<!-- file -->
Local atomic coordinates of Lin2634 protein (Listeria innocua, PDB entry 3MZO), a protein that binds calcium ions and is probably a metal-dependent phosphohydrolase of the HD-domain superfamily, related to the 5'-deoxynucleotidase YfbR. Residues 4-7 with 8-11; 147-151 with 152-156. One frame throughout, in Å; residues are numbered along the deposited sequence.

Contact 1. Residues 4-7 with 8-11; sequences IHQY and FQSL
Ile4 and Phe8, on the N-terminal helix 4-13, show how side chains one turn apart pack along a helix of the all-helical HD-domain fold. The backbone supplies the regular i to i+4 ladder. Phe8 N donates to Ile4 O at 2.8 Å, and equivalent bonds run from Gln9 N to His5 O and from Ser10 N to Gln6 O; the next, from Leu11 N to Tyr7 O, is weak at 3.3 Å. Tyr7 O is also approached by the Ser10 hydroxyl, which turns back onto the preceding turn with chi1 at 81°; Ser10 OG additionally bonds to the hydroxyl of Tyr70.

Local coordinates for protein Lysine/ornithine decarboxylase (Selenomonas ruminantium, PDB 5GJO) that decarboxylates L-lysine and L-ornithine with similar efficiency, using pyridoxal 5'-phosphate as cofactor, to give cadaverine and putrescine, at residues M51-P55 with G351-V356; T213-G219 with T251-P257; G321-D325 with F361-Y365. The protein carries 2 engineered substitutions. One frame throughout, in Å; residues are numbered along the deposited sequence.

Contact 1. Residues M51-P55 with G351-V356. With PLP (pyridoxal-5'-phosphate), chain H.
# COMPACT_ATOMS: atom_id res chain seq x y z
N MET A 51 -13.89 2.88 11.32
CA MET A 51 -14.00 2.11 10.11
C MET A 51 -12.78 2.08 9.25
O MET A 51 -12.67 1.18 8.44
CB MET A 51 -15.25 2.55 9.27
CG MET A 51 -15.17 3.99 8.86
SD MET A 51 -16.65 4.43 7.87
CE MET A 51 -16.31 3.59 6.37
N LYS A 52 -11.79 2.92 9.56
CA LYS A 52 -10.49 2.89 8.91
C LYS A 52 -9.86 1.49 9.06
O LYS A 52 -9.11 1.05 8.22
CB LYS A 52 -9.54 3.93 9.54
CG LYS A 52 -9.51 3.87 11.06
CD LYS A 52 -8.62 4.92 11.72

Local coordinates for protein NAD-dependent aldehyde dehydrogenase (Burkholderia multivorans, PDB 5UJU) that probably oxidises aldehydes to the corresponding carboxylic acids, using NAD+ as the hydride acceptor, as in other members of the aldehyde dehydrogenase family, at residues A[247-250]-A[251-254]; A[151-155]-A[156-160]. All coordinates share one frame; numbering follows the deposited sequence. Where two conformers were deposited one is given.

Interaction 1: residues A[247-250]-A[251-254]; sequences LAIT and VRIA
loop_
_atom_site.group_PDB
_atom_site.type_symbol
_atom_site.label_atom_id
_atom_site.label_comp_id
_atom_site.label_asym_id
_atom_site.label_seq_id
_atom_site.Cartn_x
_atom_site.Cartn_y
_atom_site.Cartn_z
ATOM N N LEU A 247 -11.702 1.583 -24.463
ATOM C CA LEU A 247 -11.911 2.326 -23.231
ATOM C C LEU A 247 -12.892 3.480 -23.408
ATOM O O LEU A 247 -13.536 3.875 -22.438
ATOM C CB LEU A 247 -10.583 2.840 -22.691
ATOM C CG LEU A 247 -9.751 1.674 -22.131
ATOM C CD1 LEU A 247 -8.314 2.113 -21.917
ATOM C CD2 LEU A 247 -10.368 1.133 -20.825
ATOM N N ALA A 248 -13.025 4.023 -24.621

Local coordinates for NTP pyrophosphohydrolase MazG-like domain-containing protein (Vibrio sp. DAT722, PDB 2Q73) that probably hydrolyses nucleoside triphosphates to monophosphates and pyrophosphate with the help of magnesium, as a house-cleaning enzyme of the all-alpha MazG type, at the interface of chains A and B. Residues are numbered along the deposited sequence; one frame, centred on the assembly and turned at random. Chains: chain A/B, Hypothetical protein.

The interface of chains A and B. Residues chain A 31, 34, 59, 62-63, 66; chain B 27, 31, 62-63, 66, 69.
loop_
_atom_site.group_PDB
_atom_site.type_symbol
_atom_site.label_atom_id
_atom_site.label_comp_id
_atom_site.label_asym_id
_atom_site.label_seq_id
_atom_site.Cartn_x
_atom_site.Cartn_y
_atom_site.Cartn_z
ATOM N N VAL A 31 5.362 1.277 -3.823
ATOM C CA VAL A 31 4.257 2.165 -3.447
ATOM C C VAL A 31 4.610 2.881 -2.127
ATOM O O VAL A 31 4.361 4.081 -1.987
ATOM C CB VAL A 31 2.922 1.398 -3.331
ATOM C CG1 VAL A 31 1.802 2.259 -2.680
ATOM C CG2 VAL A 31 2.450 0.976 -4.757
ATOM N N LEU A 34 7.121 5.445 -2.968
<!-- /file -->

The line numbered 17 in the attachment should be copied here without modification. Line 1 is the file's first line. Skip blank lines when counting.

C LYS A 52 -9.86 1.49 9.06